For this post I have created a flyer using Smore to describe Synchronous & asynchronous learning in a virtual classroom as discussed in the Navigate module of GA Open Teacher Training Course.
In a virtual classroom, the educators and students are not required to be in the same classroom, or even the same continent. In the same virtual classroom, I may have a student from same town and another from a continent away. By its design, an educator & the institution they are employed may choose to deliver content by various means such as blended learning, hybrid learning, synchronous learning and/ or asynchronous learning. It is common to have some overlap of these styles as well. The common elements in each of these methods are:
- The instructor facilitates learning by having content available to the students as per course guidelines. Students are required to be familiar with the syllabus and expectations and take proactive approach by making sure that they have access to internet, learning device and know how to get help when needed.
- There is a set time frame where overall learning needs to take place. e.g., a unit may be completed over 9 weeks in a K-12 virtual school or A student at City University must how content mastery by end of the semester.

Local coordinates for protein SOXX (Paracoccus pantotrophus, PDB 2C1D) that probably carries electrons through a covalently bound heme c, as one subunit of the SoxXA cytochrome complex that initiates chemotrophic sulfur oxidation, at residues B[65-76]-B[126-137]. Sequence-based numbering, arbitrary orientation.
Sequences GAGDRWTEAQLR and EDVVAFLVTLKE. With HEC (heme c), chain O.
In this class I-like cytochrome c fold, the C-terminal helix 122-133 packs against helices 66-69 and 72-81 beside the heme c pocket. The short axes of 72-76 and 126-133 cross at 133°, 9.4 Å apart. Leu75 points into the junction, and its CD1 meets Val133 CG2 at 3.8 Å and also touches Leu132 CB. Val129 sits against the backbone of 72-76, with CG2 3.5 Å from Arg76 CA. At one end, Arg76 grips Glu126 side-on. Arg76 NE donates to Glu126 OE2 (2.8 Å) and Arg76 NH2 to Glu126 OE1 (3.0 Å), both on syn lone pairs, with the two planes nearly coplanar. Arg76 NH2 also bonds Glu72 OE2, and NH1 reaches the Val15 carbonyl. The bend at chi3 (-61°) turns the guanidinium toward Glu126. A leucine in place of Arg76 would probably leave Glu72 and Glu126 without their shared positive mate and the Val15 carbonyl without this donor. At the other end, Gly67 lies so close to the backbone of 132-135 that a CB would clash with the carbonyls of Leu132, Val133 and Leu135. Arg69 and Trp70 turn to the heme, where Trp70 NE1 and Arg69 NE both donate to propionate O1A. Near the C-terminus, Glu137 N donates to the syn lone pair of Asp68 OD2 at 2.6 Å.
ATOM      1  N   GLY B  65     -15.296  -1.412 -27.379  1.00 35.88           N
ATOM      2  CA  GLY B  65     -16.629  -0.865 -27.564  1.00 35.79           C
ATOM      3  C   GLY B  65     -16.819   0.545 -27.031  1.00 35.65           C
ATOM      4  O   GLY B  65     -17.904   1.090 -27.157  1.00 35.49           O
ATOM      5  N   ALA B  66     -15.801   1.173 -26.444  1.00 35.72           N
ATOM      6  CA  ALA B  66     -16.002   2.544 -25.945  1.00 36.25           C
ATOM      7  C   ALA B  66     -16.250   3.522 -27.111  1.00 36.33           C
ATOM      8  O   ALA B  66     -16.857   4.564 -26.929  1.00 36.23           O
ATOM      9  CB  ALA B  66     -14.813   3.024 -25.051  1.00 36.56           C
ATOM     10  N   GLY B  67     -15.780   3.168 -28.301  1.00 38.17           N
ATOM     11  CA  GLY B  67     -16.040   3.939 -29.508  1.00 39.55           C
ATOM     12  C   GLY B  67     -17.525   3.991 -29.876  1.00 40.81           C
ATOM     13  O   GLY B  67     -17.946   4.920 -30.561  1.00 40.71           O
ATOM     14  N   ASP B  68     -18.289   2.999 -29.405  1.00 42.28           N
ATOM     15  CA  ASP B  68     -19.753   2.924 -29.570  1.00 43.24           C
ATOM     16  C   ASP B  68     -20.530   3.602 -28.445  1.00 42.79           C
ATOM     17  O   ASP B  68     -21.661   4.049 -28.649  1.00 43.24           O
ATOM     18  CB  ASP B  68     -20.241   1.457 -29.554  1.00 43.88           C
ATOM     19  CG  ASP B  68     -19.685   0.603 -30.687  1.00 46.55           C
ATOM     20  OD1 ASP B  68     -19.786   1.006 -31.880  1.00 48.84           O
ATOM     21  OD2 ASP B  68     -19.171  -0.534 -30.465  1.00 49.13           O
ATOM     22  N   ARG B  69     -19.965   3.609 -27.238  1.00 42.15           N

A = not, Syn = same, Chrono = time
Synchronous Learning: Students and educator(s) meet at online at set time to learn and collaborate online in real-time. The educator aims to present formal instruction and offer continued student interaction. A video conference between Dr. J and his students of Critical Reasoning Class to discuss effects of passing of Net Neutrality bill is in example of synchronous learning.
Asynchronous Learning: Educator facilitates content delivery such that students learn access the material, lessons & activities at their own pace & do not require to working in real time. A discussion board question among Dr. J and his students of Critical Reasoning Classon effects of passing of Net Neutrality bill where students are required to response and give feedback to three of their peers is in example of asynchronous learning.
The Asynchronous & Synchronous learning pictures are made using Quotes Cover
Will Rogers picture is created using adletters
San Francisco-based writer, Paul Signorelli‘s Building Creative Bridges blog post, Synchronous Sessions, Asynchronously: Blending Meetings, Learning, and Digital Literacy
Michigan State University College of Education’s Learning 3.0: Face-to-face, Online, Hybrid
The Clayton Christensen Institute for Disruptive Innovation’s interactive Blending Learning Model Definitions
eLearners article: Synchronous vs. Asynchronous Classes